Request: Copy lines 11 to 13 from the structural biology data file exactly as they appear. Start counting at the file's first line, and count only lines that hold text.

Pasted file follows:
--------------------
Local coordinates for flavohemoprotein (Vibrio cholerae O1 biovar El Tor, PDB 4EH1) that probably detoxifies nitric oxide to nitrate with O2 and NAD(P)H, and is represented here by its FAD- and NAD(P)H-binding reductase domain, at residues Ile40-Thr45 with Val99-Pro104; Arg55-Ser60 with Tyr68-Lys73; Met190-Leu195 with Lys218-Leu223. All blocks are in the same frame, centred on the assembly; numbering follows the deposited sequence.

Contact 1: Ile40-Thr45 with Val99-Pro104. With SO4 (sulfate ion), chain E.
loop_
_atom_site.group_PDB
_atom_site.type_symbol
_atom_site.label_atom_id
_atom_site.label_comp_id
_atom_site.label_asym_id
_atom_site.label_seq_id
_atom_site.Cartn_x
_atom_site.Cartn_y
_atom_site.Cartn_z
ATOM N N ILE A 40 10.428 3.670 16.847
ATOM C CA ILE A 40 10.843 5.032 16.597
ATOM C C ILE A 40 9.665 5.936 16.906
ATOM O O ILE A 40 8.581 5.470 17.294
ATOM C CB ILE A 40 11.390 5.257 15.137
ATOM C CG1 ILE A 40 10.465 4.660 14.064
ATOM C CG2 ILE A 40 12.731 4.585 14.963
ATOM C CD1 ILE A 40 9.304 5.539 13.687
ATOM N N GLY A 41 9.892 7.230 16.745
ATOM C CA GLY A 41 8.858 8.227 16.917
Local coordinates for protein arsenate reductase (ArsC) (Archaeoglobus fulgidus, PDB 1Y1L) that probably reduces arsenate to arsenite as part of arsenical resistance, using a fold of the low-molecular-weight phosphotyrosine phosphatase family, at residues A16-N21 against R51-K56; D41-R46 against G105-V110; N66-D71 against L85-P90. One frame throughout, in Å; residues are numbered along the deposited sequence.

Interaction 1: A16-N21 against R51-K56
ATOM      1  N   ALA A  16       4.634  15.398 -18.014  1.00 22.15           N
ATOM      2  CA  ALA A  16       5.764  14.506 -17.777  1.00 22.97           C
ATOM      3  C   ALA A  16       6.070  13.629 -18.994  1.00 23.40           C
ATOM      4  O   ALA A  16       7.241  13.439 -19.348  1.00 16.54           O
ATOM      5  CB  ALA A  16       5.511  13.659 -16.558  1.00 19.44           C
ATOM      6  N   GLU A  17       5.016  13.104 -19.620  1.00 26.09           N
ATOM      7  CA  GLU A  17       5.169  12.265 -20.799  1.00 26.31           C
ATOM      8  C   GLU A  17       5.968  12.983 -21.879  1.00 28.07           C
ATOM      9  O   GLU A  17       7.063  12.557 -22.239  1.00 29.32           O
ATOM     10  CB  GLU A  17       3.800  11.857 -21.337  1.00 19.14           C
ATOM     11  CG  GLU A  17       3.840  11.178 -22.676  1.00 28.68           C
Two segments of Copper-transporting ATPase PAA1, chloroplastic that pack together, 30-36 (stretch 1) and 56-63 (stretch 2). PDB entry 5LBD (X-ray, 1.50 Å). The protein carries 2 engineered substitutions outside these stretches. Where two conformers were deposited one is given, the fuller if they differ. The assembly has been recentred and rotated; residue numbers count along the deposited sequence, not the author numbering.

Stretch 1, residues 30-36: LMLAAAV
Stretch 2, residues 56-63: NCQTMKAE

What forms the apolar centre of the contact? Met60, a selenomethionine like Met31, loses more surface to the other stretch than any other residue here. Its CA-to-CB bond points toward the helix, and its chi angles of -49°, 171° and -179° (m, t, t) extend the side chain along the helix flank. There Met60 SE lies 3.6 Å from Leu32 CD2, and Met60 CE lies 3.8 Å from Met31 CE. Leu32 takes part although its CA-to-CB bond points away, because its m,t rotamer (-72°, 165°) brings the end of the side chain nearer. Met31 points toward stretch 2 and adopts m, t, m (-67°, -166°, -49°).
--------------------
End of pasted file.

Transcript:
_atom_site.Cartn_y
_atom_site.Cartn_z
ATOM N N ILE A 40 10.428 3.670 16.847